UpFront | Published in June 2017

Managed Accounts Mature

Some analysts observe that fees are decreasing, as providers tweak these vehicles for maximum efficiency.

By Javier Simon | June 2017
For years, fees have placed a significant roadblock on the adoption of managed accounts in the defined contribution (DC) space. But some analysts observe that fees are decreasing, as providers tweak these vehicles for maximum efficiency.
“Costs are going down, but the benefits are increasing,” says David Blanchett, head of retirement research at Morningstar Investment Management. “As we move forward, I believe [managed accounts are] becoming increasingly attractive.”
Participants investing in the accounts have the benefit of having a professional construct a portfolio unique to their goals. The asset allocation and investment strategies are influenced by various data points including age, gender, savings rate and value of outside assets.
But are these perks worth the price? According to global research firm Cerulli Associates, fees between a target-date fund (TDF) and a managed account can spread beyond 50 basis points (bps). Factor that along with the fees of underlying funds and the price of active management—often found in these solutions—and one could be looking at a serious price tag. Plus, there is no definitive evidence suggesting active investing can outperform a passively managed portfolio of low-cost index funds.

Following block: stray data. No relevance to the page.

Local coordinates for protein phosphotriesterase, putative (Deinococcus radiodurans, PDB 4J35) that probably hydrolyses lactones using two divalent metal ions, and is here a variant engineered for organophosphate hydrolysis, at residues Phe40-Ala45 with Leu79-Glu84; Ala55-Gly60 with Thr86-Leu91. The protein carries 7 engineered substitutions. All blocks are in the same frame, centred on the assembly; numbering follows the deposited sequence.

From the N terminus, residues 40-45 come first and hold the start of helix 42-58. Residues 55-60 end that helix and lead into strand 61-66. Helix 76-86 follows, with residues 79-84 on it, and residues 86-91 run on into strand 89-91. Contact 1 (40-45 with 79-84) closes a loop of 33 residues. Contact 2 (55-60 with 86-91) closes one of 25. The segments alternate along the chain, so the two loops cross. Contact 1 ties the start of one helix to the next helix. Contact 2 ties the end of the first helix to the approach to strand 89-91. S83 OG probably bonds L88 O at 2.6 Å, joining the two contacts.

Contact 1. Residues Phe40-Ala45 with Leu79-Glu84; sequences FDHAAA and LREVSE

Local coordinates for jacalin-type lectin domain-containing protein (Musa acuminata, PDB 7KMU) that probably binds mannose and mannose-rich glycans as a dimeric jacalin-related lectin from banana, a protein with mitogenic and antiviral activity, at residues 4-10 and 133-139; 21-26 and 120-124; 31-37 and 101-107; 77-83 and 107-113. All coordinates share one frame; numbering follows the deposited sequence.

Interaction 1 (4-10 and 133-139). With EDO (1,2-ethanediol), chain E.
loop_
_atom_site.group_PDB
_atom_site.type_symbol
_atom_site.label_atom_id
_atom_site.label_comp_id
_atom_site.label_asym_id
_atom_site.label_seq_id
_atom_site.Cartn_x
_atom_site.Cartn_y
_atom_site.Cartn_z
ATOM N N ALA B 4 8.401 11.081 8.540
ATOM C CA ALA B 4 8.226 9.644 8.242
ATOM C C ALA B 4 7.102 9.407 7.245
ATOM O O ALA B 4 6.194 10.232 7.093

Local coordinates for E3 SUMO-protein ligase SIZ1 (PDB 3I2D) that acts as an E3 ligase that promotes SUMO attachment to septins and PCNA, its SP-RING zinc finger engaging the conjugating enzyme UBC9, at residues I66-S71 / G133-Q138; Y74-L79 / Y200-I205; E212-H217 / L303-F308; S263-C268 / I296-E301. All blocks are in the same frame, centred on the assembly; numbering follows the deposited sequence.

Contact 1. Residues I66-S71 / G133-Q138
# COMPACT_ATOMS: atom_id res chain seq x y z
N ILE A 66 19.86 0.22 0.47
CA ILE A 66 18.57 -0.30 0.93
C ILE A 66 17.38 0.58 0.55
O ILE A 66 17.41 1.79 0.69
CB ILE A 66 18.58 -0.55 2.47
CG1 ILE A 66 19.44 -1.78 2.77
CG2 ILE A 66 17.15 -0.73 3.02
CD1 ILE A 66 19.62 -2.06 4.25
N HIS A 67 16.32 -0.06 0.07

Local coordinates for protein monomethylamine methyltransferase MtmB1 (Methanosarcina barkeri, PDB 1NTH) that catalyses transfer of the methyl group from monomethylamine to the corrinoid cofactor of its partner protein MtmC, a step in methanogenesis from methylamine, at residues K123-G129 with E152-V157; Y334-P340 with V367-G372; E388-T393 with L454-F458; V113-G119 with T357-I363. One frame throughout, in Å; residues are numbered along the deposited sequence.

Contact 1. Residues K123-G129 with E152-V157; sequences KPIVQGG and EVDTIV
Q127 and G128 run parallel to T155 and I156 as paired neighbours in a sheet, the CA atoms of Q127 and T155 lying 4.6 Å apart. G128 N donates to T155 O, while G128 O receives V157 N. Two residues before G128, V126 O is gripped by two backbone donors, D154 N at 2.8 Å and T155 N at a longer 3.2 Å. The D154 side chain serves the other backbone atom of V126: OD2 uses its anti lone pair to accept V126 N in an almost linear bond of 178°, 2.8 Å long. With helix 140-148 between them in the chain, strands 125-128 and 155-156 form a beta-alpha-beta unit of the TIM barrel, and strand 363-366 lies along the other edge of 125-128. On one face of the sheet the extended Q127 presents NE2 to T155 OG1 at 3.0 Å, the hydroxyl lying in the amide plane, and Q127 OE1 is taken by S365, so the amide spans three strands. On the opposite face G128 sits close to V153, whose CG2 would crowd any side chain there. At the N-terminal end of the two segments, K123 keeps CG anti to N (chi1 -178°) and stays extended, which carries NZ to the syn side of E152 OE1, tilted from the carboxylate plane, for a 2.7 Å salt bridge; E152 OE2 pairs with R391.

But that is not to say managed accounts fail to hit their mark. A study by the Government Accountability Office (GAO) found that managed account users tend to have higher savings rates and better diversification, suggesting these could benefit the right employee. A 2016 report by Morningstar reflects these findings, stating that increased savings benefits among managed account users are likely to outweigh the costs of such products over TDF pricing.
Providers are also looking at new ways to save on costs. Fidelity Investments recently launched an index-based managed account, and the firm is also offering a service in which it uses participant data such as age and balance size to determine if new employees should be defaulted into TDFs or managed accounts. To improve retirement readiness, firms such as Morningstar and Financial Engines have incorporated income-drawdown advice into their managed account offerings.